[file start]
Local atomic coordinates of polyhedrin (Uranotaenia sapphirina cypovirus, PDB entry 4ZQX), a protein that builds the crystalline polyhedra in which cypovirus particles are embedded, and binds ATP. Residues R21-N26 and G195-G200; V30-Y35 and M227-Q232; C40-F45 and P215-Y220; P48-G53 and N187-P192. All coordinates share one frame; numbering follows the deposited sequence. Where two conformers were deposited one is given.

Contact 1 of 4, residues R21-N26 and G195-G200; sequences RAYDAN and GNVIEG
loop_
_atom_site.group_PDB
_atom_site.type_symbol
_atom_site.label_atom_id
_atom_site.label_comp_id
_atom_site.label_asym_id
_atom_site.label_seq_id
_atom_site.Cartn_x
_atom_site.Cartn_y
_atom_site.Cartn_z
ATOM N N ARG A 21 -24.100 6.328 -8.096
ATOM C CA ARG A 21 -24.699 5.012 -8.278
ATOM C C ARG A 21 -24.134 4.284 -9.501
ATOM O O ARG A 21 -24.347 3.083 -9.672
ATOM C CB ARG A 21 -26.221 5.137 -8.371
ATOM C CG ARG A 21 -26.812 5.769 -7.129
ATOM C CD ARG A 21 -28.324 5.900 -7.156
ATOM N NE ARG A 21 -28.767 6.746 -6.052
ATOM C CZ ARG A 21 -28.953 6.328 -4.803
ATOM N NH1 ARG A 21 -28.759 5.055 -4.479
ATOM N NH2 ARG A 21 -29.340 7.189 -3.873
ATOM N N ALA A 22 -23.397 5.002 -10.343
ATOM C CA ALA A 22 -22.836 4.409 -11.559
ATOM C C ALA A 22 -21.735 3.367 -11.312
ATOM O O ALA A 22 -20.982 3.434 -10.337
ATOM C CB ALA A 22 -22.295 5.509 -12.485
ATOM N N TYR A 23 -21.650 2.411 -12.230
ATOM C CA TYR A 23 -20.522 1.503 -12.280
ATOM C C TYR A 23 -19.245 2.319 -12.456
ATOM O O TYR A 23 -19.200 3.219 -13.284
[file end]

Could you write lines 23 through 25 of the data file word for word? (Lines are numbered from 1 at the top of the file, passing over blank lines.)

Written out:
ATOM N NH2 ARG A 21 -29.340 7.189 -3.873
ATOM N N ALA A 22 -23.397 5.002 -10.343
ATOM C CA ALA A 22 -22.836 4.409 -11.559